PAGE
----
In memoriam to a quartet of theatrical stars

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We live in an age of celebrity worship, in which the pursuit of fame has come to replace the American dream. The stage is hardly exempt from this feverish fit of sycophantic fandom. Broadway, as many of my kind have been complaining of late, has become a recycler of Hollywood icons. This gimcrack context makes the example of several invaluable theater people who recently died that much more luminous.

Their names may not be widely known, but off-off-Broadway impresario Ellen Stewart, playwright Romulus Linney, director Michael Langham and critic and author Wilfrid Sheed immeasurably enriched our theater not just with their talent but with their ardent visions and unflagging devotion. They saw, with a kind of clarity that is hard to summon today, that it is nobler to serve the stage than to have the stage serve them.

Whenever I think of Stewart, I think of the dramatic mane of hair and the bell she would ring at the start of performances at La MaMa Experimental Theatre Club, the downtown institution she founded in the early ‘60s. Regularly there to greet her guests, she was the first to tout the gifts of the artists we had decided — following a hunch, whim or rumor — to see. Hers was a welcoming space for those performance rebels who wanted to test boundaries. It was a venue that permitted failure, making it a very fertile ground for such innovators as Sam Shepard, Jean-Claude van Itallie, Andrei Serban, and Split Britches’ Peggy Shaw and Lois Weaver, among countless audacious others. La Mama, appropriately named for its nurturing founder, gave the frenetic, insouciant, oddball pioneers of off-off-Broadway a place they could call home.

Linney was described by critic Martin Gottfried as “one of the best kept secrets of the American theater, a playwright of true literacy, a writer in the grand tradition.” He wrote under the radar, compiling an impressive body of work whose titles probably won’t ring all that many bells. Although he won awards and critical recognition, fanfare eluded “The Sorrows of Frederick,” “The Love Suicide at Schofield Barracks,” “Childe Byron” and “Tennessee.” The list could continue for some time, because Linney was an authentic playwright, not someone dabbling in plays until his TV or movie break arrived. To support his vocation, he taught playwriting at Columbia and the New School, never really straying even when forced to grapple with the financial impossibilities of a life in the theater. One of the great, humbling signs of Linney’s commitment is the deference he showed to the success of his daughter, actress Laura Linney. Rather than trying to horn in, he played the proud father from offstage and kept working on his modest yet deeply meaningful dramas. Langham had his share of Broadway splashes, collaborating with the versatile actor Brian Bedford on Shakespeare and Molière and eliciting a legendary performance from Zoe Caldwell in “The Prime of Miss Jean Brodie.” But Langham’s legacy goes beyond these stunning achievements. His influence continues to be felt through the way his leadership shaped Canada’s Stratford Festival, Minneapolis’ Guthrie Theater and the Juilliard School’s drama division, all of which he headed at different point in an exemplary career distinguished by an enduring respect for the classics and the craft needed to animate them once again. Langham, to put it another way, took the long view, which is the reason his contribution will be remembered long after those headlining flames have faded.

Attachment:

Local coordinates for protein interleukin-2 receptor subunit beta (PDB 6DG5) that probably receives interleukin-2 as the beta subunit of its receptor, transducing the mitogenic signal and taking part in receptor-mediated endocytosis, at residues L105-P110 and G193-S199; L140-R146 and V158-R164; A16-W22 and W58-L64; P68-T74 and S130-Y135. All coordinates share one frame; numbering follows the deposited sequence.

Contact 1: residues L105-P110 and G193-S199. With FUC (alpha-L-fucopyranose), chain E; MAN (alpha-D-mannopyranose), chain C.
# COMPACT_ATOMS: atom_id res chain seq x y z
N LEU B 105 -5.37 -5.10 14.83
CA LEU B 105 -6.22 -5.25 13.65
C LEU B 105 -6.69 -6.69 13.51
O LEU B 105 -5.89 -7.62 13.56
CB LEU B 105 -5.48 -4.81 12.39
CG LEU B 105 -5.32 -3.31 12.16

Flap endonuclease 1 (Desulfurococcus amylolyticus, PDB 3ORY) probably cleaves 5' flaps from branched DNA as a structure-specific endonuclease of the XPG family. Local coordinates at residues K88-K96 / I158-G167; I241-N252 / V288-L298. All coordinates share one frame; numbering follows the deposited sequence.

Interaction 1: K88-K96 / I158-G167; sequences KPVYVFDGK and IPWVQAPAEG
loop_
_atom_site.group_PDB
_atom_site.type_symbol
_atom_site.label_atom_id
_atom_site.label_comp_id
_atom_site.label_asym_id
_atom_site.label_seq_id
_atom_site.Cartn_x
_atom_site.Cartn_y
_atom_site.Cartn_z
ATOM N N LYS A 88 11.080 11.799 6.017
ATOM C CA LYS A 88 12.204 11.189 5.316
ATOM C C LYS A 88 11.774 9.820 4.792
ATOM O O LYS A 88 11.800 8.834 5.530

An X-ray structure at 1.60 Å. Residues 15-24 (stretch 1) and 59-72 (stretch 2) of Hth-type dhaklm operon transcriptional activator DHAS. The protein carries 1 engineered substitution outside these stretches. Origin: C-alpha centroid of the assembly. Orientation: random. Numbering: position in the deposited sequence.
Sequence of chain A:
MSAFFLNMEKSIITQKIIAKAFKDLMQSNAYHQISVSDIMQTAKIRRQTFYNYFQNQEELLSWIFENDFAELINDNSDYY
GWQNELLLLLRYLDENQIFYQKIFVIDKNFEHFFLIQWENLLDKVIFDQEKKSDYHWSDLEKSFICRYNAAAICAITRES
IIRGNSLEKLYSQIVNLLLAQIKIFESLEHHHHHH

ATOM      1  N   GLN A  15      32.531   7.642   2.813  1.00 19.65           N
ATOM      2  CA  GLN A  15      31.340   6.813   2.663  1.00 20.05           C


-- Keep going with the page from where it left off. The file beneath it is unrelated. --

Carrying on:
Sheed was a consummate man of letters, a stylist whose prose danced on the page, especially when it was paying homage to those things he loved. His last book, “The House That George Built: With a Little Help from Irving, Cole and a Crew of About Fifty,” saluted the golden age of American popular music in a lyrical mode that was in keeping with the theatrical songwriters he cherished. A drama critic for “Commonweal” in the 1960s and early ’70s, Sheed remained something of a closet thespian as a literary critic and novelist, his words living up to the showmanship that galvanized his soul.


Good work is its own reward, as these softly heralded lives teach us. But let’s take a moment to shine a spotlight of gratitude for the treaures they’ve bestowed.

-- Charles McNulty\charlesmcnulty

Associated Press/Independence Daily Reporter, Karen Mikols, File.